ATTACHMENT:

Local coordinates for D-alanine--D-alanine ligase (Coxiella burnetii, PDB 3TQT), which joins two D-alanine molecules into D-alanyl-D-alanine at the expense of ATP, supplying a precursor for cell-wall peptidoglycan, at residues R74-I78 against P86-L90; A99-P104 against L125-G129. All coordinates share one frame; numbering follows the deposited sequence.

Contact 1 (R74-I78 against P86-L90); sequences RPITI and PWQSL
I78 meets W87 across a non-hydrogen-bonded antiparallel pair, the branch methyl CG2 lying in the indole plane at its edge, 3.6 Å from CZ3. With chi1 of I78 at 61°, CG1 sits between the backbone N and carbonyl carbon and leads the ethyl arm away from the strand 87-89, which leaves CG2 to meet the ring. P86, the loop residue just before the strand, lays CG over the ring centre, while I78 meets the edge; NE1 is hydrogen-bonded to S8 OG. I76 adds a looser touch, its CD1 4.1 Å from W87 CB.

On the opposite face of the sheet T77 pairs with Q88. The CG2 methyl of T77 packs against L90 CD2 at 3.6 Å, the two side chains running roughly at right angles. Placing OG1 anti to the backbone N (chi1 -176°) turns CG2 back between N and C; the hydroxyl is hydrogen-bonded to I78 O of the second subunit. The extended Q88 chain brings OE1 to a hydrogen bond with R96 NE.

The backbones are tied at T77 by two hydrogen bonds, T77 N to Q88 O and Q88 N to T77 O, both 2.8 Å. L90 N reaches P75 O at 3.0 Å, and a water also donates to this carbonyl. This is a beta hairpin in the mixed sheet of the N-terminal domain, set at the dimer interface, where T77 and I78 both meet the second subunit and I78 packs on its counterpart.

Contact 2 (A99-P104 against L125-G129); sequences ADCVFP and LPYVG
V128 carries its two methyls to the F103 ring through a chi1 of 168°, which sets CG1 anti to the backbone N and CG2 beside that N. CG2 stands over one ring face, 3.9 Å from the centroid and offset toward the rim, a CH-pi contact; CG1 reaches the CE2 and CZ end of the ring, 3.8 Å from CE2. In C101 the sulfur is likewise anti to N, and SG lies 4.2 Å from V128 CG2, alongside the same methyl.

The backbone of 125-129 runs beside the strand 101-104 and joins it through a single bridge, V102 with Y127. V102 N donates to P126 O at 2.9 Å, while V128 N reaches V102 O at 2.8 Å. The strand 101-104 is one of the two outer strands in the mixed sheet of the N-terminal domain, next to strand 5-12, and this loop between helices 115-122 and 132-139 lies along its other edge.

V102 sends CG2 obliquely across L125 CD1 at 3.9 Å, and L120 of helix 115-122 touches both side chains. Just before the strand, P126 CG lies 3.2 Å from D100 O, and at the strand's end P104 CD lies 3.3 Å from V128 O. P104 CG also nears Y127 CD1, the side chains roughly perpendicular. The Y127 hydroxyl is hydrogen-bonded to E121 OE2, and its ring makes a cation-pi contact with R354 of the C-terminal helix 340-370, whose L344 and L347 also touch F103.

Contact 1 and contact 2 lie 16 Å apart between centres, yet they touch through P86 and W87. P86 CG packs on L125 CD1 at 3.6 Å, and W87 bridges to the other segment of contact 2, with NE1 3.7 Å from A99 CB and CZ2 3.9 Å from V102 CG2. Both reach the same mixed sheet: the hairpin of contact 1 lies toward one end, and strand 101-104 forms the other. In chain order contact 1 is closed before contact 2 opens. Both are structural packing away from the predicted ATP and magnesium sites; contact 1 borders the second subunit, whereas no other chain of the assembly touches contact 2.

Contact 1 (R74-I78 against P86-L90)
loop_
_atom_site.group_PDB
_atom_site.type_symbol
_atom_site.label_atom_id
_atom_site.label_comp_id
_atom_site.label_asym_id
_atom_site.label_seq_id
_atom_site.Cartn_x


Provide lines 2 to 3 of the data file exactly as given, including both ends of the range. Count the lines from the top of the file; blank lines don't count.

Contact 1 (R74-I78 against P86-L90); sequences RPITI and PWQSL
I78 meets W87 across a non-hydrogen-bonded antiparallel pair, the branch methyl CG2 lying in the indole plane at its edge, 3.6 Å from CZ3. With chi1 of I78 at 61°, CG1 sits between the backbone N and carbonyl carbon and leads the ethyl arm away from the strand 87-89, which leaves CG2 to meet the ring. P86, the loop residue just before the strand, lays CG over the ring centre, while I78 meets the edge; NE1 is hydrogen-bonded to S8 OG. I76 adds a looser touch, its CD1 4.1 Å from W87 CB.